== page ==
Trauma on 'Thunder Road'

Film producers trying to raise $750,000 to tell soldiers' stories

Union Leader Correspondent
August 20. 2013 10:34AM
The incident that killed Jonathan Emard, of Texas, left, and changed the life of his best friend Nick Carbonell, of New Hampshire, when they were both 20 and deployed to Iraq in 2008 is being featured in a planned movie called “Thunder Road.” The film hopes to address the effects of war, post-traumatic stress disorder and traumatic brain injuries in modern life. (Courtesy)

NICK CARBONELL found power in telling the tale of his experiences in Iraq. And with a little good fortune, that tale will be told on the big screen.

"Thunder Road," a film being produced by a Los Angeles company, tells the story of returning soldiers and their post-deployment struggles, including deal with post-traumatic stress disorder. The filmmakers need to raise $750,000 to bring the project to life.

Carbonell, 25, a Spaulding High School graduate who served as an infantryman with the 10th Mountain Division, said the project helped him take a big step in his own recovery from two combat tours in Iraq and Afghanistan.

Carbonell's mother, Francene Perreault, referred to PTSD as "a silent ghost." "Hopefully, it will bring people forward who are suffering in silence," she said.

A member of the 1-87th Infantry Battalion, Carbonell was deployed to Iraq from September 2007 until October 2008, and in Afghanistan between March 2010 and February 2011.

"I grew up quick," Carbonell said. "I went to Iraq when I was 19."

Carbonell said one of the main combat scenes in the movie, which is not a documentary but a story based on real-life experiences, was based on an event he witnessed in Iraq when his best friend, Spc. John Emard of Texas, and two other soldiers in their platoon were killed during a nighttime operation.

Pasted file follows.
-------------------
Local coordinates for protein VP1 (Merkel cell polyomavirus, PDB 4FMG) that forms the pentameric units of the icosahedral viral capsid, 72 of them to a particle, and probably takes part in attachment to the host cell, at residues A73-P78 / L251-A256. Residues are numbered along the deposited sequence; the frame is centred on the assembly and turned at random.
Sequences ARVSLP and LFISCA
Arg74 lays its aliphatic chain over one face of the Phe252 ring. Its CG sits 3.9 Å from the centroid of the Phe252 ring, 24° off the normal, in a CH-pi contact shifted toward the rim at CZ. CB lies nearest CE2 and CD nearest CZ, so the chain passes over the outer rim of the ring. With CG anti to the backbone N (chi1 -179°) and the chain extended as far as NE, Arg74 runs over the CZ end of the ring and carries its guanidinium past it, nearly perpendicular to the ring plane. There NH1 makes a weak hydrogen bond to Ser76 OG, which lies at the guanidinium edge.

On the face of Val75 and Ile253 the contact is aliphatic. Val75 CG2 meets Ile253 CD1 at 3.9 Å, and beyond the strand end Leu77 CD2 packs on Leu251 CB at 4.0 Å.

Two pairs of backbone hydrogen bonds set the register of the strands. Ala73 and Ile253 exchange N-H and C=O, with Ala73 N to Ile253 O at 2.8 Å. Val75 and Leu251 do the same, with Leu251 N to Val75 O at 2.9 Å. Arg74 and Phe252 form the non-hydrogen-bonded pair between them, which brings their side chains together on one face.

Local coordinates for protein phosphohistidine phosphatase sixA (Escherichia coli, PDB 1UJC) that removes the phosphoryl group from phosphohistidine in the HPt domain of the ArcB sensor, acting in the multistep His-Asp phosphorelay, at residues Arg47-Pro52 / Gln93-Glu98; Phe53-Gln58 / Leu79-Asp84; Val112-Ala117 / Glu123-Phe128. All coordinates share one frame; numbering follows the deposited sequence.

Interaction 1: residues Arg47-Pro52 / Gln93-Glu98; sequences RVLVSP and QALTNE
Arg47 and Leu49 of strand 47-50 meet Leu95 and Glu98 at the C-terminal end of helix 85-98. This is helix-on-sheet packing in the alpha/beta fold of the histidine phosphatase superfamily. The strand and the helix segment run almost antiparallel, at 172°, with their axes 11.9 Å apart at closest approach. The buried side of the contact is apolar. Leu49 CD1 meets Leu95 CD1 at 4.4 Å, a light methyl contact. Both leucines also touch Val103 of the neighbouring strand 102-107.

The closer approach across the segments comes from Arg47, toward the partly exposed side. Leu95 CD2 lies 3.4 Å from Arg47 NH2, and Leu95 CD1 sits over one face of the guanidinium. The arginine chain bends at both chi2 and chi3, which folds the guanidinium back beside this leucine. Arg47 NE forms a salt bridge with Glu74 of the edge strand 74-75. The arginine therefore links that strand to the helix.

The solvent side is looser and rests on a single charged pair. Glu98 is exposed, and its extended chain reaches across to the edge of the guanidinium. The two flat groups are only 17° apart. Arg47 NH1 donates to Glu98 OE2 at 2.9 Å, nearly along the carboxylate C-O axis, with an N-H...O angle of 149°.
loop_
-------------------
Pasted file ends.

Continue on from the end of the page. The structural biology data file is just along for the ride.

Carbonell said Emard's death haunted him. The two were both 20, had birthdays four days apart and were roommates at Fort Drum, N.Y., and in Iraq. He said he had a hard time coping for the first year; the experience remains with him today.

"Anyone who has one of their brothers killed thinks there was something else you could do," Carbonell said.

Perreault witnessed his struggles.

"I sent him away as a young boy at 17 and when he came back from Iraq (at 20) he wasn't my son," she said.

She found it difficult to connect with Nick, as he wouldn't talk about his problems with anyone.

"You could see he was tormented and tortured in his mind," Perreault said.

Carbonell said sharing his experiences for the film was therapeutic. He was reluctant at first, but once the floodgates opened, he saw how important this project was to him and to others facing similar issues.

"It helped me share because I feel the rest of the world should know," Carbonell said. "There's too many guys who've come home and committed suicide."

After five years in the Army, Carbonell now lives in Gorham, where he snowboards and works as a night-time snowmaker at area ski resorts.

Steven Grayhm, of Astoria Film Co., said he was inspired to write the film to tell the stories of the complex psychological issues affecting troops who served overseas.

"I felt it was long overdue and no one else is doing it," Grayhm said.

Grayhm said the company is raising money to produce "Thunder Road." As of this week, he said, it had raised more than $100,000 through crowdsourcing website Kickstarter, with a goal of raising $750,000 by Sept. 12. A link to Kickstarter is on the film's website, www.thunderroad. com.

A motorcycle run fundraiser is scheduled for Aug. 31, beginning at Big Moose Harley Davidson in Westbrook, Maine, at 9 a.m., and finishing at American Legion Post 82 in Gorham.

Anyone interested in volunteering or in making a donation for the event should contact Perreault at (207) 562-4264.

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